Which, When, and How: Hierarchical Clustering with Human–Machine Cooperation
AbstractHuman–Machine Cooperations (HMCs) can balance the advantages and disadvantages of human computation (accurate but costly) and machine computation (cheap but inaccurate). This paper studies HMCs in agglomerative hierarchical clusterings, where the machine can ask the human some questions. The human will return the answers to the machine, and the machine will use these answers to correct errors in its current clustering results. We are interested in the machine’s strategy on handling the question operations, in terms of three problems: (1) Which question should the machine ask? (2) When should the machine ask the question (early or late)? (3) How does the machine adjust the clustering result, if the machine’s mistake is found by the human? Based on the insights of these problems, an efficient algorithm is proposed with five implementation variations. Experiments on image clusterings show that the proposed algorithm can improve the clustering accuracy with few question operations. View Full-Text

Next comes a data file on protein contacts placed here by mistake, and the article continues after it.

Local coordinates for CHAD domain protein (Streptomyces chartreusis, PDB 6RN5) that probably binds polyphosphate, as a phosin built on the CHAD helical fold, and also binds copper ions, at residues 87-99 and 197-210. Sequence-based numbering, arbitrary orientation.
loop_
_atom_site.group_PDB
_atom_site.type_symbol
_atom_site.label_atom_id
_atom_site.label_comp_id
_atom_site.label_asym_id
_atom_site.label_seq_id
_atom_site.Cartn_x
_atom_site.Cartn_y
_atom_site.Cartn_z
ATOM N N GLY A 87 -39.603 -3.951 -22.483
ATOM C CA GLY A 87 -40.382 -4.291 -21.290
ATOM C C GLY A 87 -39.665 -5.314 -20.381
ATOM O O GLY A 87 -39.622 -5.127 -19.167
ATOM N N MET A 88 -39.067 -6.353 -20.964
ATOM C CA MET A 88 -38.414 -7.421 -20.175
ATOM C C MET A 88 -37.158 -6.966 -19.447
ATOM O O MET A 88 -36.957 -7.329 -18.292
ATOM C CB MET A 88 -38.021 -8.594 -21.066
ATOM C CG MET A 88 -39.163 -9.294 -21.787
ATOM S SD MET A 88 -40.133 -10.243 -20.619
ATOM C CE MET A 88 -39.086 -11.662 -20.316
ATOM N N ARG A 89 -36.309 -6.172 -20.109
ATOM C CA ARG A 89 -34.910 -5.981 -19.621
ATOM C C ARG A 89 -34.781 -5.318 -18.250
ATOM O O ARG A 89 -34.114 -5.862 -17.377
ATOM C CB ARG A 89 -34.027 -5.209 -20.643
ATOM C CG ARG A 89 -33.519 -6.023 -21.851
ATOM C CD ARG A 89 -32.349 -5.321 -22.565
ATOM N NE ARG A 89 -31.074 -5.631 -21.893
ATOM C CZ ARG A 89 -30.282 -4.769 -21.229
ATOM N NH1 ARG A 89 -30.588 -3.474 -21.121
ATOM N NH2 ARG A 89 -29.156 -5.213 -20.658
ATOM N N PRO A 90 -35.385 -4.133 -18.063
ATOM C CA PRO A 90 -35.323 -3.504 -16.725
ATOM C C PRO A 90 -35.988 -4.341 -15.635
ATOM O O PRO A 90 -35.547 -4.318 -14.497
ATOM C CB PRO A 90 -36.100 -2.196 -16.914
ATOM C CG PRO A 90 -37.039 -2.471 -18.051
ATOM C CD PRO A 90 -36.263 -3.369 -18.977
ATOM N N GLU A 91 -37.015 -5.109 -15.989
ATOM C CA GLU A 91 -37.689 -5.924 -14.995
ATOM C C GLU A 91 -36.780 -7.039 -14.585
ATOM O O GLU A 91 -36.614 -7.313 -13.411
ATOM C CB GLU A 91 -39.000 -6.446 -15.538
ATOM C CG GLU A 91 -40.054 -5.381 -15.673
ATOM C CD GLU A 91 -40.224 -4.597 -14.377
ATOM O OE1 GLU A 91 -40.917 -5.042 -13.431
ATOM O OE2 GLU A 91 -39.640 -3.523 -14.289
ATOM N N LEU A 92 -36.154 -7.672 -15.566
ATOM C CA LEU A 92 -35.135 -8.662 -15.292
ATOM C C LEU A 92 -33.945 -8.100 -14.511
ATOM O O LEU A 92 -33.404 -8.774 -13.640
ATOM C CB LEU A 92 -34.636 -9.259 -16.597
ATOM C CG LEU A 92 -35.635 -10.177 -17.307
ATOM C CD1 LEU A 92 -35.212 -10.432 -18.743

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Zheng, H.; Wu, J. Which, When, and How: Hierarchical Clustering with Human–Machine Cooperation. Algorithms 2016, 9, 88.
Zheng H, Wu J. Which, When, and How: Hierarchical Clustering with Human–Machine Cooperation. Algorithms. 2016; 9(4):88.Chicago/Turabian Style
Zheng, Huanyang; Wu, Jie. 2016. "Which, When, and How: Hierarchical Clustering with Human–Machine Cooperation." Algorithms 9, no. 4: 88.
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